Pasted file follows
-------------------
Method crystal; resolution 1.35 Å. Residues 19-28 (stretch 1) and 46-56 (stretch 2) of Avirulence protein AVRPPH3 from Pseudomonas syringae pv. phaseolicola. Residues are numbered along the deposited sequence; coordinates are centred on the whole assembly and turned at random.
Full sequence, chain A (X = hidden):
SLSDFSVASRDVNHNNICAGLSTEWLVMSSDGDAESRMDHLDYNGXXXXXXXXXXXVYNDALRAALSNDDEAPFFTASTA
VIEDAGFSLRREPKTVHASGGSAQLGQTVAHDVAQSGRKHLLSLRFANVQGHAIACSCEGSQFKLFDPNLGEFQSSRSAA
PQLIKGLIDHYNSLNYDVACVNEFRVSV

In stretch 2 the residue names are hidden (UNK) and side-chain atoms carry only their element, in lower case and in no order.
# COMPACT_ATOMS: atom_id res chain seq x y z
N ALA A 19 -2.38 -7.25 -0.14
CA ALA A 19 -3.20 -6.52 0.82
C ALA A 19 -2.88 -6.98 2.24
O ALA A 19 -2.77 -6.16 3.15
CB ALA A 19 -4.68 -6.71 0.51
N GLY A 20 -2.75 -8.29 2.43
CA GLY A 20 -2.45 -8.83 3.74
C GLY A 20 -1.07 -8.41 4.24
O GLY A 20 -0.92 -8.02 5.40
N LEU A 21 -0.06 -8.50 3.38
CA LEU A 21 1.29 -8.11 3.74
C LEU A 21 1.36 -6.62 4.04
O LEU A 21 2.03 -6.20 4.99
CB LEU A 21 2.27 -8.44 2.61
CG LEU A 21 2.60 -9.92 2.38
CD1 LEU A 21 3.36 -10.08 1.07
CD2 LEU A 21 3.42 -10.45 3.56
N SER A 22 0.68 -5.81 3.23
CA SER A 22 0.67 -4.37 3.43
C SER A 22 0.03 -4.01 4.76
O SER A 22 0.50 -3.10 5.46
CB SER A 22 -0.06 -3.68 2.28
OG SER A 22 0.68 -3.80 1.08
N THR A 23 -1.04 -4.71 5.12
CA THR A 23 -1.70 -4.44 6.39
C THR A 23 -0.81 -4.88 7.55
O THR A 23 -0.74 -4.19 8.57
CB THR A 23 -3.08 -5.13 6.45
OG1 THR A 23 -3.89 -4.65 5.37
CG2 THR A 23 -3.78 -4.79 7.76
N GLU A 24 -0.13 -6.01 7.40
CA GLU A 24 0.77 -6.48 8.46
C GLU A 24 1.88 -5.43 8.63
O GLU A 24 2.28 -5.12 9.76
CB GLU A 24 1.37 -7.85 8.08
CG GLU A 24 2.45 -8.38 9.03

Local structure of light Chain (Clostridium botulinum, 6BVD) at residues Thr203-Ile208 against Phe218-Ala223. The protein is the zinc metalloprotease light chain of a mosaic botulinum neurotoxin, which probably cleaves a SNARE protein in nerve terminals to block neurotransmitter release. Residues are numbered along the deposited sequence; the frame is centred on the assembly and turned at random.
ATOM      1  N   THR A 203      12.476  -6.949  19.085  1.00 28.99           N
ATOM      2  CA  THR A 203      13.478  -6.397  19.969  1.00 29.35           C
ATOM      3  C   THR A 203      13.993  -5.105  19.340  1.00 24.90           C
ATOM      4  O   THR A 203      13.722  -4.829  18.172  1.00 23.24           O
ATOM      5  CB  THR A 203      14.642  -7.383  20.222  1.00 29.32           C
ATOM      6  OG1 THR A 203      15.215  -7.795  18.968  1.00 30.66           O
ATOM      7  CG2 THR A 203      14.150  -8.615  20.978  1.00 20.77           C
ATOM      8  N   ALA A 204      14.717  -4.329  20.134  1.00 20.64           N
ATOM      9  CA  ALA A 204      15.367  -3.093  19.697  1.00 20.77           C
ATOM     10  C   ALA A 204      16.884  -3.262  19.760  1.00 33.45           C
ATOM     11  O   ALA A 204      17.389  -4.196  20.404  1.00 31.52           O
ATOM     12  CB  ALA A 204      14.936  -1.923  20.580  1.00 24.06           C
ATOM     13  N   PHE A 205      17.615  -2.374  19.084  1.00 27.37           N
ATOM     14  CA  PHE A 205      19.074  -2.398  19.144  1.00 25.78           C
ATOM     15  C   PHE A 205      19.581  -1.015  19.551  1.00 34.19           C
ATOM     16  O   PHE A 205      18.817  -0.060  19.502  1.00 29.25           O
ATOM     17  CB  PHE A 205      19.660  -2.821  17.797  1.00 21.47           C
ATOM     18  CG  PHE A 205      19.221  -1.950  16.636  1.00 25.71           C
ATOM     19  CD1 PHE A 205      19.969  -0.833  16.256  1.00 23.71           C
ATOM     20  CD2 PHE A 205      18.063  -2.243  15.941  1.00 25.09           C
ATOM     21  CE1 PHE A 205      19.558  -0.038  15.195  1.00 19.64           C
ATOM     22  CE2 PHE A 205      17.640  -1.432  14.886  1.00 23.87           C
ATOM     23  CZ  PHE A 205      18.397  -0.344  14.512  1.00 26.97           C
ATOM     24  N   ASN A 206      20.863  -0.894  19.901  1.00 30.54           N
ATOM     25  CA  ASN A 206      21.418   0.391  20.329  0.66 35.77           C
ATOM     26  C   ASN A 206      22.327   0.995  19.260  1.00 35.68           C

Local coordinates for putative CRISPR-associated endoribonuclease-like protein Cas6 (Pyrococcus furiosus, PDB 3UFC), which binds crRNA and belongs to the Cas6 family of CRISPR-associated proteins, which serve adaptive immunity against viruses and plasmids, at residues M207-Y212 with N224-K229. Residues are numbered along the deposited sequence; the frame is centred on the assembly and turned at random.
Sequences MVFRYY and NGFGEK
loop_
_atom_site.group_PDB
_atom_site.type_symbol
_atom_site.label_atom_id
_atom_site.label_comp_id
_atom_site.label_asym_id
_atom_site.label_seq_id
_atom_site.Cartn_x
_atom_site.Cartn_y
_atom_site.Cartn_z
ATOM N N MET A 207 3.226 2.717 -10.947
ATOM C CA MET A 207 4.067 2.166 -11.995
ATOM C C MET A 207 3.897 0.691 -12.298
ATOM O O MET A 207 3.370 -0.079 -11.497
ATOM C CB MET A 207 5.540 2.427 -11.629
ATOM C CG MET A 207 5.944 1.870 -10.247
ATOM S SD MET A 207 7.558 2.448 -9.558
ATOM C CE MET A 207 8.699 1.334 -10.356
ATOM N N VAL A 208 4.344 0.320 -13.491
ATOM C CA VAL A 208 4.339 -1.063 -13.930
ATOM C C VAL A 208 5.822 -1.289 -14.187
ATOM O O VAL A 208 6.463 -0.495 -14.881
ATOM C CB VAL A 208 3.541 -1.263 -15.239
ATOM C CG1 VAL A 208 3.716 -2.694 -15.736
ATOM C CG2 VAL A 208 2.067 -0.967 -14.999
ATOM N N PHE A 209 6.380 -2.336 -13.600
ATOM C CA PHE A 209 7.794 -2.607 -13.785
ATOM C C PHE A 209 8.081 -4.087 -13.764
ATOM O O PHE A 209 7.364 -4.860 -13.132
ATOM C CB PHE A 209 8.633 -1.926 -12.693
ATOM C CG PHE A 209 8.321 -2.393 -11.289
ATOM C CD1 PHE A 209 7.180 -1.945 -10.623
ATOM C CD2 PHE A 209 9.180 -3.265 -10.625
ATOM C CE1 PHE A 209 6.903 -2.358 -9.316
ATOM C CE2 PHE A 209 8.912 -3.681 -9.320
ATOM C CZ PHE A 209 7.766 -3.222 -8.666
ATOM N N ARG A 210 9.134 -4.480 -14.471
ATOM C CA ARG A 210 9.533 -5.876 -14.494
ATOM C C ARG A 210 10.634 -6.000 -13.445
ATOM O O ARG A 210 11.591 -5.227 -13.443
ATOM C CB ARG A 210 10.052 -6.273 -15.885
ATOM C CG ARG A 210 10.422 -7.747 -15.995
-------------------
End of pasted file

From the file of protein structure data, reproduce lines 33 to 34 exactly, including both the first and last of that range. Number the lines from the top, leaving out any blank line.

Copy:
C THR A 23 -0.81 -4.88 7.55
O THR A 23 -0.74 -4.19 8.57